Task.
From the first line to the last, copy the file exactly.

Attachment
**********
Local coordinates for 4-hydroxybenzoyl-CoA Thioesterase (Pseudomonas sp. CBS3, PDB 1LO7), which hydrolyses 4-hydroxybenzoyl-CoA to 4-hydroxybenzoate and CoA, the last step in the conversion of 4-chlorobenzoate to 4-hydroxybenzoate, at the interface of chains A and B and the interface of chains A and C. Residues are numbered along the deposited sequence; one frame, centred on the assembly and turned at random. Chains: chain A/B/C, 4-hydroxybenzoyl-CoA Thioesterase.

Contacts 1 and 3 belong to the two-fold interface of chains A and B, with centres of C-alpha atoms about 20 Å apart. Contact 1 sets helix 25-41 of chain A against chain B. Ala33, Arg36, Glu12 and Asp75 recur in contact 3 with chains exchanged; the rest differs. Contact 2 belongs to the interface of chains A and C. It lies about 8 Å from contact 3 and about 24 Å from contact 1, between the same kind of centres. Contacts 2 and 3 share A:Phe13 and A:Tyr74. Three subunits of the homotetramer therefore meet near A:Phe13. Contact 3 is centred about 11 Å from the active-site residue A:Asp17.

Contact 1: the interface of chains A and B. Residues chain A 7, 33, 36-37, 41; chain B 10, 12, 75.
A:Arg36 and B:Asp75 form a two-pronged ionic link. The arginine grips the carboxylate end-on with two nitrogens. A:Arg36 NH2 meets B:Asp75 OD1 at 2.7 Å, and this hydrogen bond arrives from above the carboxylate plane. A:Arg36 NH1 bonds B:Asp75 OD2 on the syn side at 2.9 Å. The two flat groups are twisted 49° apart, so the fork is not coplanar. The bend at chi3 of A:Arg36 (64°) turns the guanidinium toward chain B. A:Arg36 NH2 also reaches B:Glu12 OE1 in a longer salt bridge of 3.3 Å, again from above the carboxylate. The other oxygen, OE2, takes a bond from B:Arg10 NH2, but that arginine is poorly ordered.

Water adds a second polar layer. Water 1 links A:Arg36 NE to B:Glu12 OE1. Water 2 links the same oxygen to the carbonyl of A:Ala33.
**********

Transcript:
Local coordinates for 4-hydroxybenzoyl-CoA Thioesterase (Pseudomonas sp. CBS3, PDB 1LO7), which hydrolyses 4-hydroxybenzoyl-CoA to 4-hydroxybenzoate and CoA, the last step in the conversion of 4-chlorobenzoate to 4-hydroxybenzoate, at the interface of chains A and B and the interface of chains A and C. Residues are numbered along the deposited sequence; one frame, centred on the assembly and turned at random. Chains: chain A/B/C, 4-hydroxybenzoyl-CoA Thioesterase.

Contacts 1 and 3 belong to the two-fold interface of chains A and B, with centres of C-alpha atoms about 20 Å apart. Contact 1 sets helix 25-41 of chain A against chain B. Ala33, Arg36, Glu12 and Asp75 recur in contact 3 with chains exchanged; the rest differs. Contact 2 belongs to the interface of chains A and C. It lies about 8 Å from contact 3 and about 24 Å from contact 1, between the same kind of centres. Contacts 2 and 3 share A:Phe13 and A:Tyr74. Three subunits of the homotetramer therefore meet near A:Phe13. Contact 3 is centred about 11 Å from the active-site residue A:Asp17.

Contact 1: the interface of chains A and B. Residues chain A 7, 33, 36-37, 41; chain B 10, 12, 75.
A:Arg36 and B:Asp75 form a two-pronged ionic link. The arginine grips the carboxylate end-on with two nitrogens. A:Arg36 NH2 meets B:Asp75 OD1 at 2.7 Å, and this hydrogen bond arrives from above the carboxylate plane. A:Arg36 NH1 bonds B:Asp75 OD2 on the syn side at 2.9 Å. The two flat groups are twisted 49° apart, so the fork is not coplanar. The bend at chi3 of A:Arg36 (64°) turns the guanidinium toward chain B. A:Arg36 NH2 also reaches B:Glu12 OE1 in a longer salt bridge of 3.3 Å, again from above the carboxylate. The other oxygen, OE2, takes a bond from B:Arg10 NH2, but that arginine is poorly ordered.

Water adds a second polar layer. Water 1 links A:Arg36 NE to B:Glu12 OE1. Water 2 links the same oxygen to the carbonyl of A:Ala33.